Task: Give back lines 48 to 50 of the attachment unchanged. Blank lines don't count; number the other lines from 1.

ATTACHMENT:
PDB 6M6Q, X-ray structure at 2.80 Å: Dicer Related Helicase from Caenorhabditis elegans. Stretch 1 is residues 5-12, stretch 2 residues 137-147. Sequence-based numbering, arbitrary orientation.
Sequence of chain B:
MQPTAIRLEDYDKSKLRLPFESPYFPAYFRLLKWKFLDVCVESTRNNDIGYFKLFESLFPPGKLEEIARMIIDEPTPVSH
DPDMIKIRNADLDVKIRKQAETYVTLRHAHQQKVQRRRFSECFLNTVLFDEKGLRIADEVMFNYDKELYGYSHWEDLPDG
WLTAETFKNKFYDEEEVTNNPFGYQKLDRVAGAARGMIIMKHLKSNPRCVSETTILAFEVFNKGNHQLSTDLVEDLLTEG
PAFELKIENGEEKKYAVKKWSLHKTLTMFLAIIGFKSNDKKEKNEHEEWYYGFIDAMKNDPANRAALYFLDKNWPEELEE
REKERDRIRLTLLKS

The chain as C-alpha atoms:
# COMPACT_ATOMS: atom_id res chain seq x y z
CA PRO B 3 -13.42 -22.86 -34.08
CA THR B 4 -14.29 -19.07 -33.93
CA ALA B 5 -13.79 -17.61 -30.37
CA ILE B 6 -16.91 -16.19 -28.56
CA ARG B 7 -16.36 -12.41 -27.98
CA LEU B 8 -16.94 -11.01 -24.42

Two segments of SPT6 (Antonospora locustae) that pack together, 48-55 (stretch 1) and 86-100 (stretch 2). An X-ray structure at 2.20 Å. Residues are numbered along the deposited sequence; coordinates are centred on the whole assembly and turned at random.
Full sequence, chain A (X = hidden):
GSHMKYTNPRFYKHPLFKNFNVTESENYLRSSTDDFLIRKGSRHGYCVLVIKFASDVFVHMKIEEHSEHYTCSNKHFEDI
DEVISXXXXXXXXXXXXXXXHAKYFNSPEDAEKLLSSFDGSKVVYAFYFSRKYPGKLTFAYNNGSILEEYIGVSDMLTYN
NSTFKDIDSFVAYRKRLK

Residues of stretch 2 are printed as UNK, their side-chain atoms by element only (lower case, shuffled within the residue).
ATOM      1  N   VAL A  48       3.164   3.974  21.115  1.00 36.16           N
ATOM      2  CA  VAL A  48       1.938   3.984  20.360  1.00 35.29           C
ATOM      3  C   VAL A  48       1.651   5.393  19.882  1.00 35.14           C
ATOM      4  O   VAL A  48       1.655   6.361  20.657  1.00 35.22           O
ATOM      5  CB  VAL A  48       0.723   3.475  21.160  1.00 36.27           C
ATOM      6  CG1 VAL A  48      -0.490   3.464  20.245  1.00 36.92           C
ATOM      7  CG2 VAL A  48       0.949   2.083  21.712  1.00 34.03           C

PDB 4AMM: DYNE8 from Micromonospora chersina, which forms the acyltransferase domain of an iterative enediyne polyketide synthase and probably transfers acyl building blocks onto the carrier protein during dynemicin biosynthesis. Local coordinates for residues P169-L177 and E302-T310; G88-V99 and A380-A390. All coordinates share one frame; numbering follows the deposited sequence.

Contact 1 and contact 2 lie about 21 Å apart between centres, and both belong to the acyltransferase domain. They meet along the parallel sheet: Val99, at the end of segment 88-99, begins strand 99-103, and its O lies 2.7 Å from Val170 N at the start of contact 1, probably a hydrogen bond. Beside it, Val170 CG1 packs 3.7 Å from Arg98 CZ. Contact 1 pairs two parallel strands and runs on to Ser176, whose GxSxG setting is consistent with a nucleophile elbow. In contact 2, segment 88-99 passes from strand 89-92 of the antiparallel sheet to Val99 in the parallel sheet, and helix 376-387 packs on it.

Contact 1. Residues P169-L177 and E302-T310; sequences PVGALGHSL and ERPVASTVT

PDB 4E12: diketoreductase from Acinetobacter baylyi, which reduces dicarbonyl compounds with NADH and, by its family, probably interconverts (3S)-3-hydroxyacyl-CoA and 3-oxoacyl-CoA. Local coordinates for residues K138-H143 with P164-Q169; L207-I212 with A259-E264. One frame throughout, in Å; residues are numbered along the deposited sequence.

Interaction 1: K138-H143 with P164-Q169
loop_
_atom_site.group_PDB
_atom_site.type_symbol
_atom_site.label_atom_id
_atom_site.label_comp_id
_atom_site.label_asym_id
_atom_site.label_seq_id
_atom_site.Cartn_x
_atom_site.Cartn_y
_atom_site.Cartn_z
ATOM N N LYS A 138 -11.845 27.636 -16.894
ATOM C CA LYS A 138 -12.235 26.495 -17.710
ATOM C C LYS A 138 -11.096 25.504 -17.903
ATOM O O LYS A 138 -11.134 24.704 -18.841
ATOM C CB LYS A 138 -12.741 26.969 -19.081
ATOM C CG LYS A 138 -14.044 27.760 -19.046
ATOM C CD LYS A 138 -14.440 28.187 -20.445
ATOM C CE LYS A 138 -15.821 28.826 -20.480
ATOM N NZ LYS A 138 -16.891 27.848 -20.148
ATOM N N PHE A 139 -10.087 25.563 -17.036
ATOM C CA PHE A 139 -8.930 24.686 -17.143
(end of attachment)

ATOM C CB LYS A 138 -12.741 26.969 -19.081
ATOM C CG LYS A 138 -14.044 27.760 -19.046
ATOM C CD LYS A 138 -14.440 28.187 -20.445